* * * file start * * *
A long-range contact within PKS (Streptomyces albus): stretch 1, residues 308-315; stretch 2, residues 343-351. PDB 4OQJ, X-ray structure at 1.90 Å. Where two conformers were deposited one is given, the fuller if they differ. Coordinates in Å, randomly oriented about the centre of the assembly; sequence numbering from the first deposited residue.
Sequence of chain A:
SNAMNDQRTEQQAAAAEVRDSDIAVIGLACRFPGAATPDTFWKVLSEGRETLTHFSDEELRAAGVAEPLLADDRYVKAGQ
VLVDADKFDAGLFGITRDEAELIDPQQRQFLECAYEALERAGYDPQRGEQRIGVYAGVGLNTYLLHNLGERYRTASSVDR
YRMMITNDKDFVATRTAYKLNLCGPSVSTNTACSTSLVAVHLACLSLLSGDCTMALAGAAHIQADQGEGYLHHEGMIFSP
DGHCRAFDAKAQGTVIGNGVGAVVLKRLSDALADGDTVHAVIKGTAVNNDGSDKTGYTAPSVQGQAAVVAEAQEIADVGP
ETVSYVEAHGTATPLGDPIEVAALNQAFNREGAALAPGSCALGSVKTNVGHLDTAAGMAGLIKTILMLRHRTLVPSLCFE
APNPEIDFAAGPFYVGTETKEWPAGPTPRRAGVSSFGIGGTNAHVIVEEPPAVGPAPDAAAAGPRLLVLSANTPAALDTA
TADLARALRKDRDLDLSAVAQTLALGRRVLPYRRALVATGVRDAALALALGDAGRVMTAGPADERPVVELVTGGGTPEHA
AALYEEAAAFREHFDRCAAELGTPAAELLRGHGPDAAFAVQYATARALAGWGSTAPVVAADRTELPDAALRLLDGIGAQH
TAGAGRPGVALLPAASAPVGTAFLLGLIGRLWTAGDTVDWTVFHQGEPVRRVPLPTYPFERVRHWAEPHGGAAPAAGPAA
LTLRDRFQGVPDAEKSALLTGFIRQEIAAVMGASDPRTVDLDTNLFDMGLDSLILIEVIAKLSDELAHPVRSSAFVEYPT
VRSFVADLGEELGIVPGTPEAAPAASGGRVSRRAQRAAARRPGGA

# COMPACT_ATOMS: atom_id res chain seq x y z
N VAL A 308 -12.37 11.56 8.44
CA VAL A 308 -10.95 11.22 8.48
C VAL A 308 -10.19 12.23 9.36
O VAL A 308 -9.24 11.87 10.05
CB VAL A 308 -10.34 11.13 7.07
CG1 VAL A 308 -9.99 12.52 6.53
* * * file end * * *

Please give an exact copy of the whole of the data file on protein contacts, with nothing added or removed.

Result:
A long-range contact within PKS (Streptomyces albus): stretch 1, residues 308-315; stretch 2, residues 343-351. PDB 4OQJ, X-ray structure at 1.90 Å. Where two conformers were deposited one is given, the fuller if they differ. Coordinates in Å, randomly oriented about the centre of the assembly; sequence numbering from the first deposited residue.
Sequence of chain A:
SNAMNDQRTEQQAAAAEVRDSDIAVIGLACRFPGAATPDTFWKVLSEGRETLTHFSDEELRAAGVAEPLLADDRYVKAGQ
VLVDADKFDAGLFGITRDEAELIDPQQRQFLECAYEALERAGYDPQRGEQRIGVYAGVGLNTYLLHNLGERYRTASSVDR
YRMMITNDKDFVATRTAYKLNLCGPSVSTNTACSTSLVAVHLACLSLLSGDCTMALAGAAHIQADQGEGYLHHEGMIFSP
DGHCRAFDAKAQGTVIGNGVGAVVLKRLSDALADGDTVHAVIKGTAVNNDGSDKTGYTAPSVQGQAAVVAEAQEIADVGP
ETVSYVEAHGTATPLGDPIEVAALNQAFNREGAALAPGSCALGSVKTNVGHLDTAAGMAGLIKTILMLRHRTLVPSLCFE
APNPEIDFAAGPFYVGTETKEWPAGPTPRRAGVSSFGIGGTNAHVIVEEPPAVGPAPDAAAAGPRLLVLSANTPAALDTA
TADLARALRKDRDLDLSAVAQTLALGRRVLPYRRALVATGVRDAALALALGDAGRVMTAGPADERPVVELVTGGGTPEHA
AALYEEAAAFREHFDRCAAELGTPAAELLRGHGPDAAFAVQYATARALAGWGSTAPVVAADRTELPDAALRLLDGIGAQH
TAGAGRPGVALLPAASAPVGTAFLLGLIGRLWTAGDTVDWTVFHQGEPVRRVPLPTYPFERVRHWAEPHGGAAPAAGPAA
LTLRDRFQGVPDAEKSALLTGFIRQEIAAVMGASDPRTVDLDTNLFDMGLDSLILIEVIAKLSDELAHPVRSSAFVEYPT
VRSFVADLGEELGIVPGTPEAAPAASGGRVSRRAQRAAARRPGGA

# COMPACT_ATOMS: atom_id res chain seq x y z
N VAL A 308 -12.37 11.56 8.44
CA VAL A 308 -10.95 11.22 8.48
C VAL A 308 -10.19 12.23 9.36
O VAL A 308 -9.24 11.87 10.05
CB VAL A 308 -10.34 11.13 7.07
CG1 VAL A 308 -9.99 12.52 6.53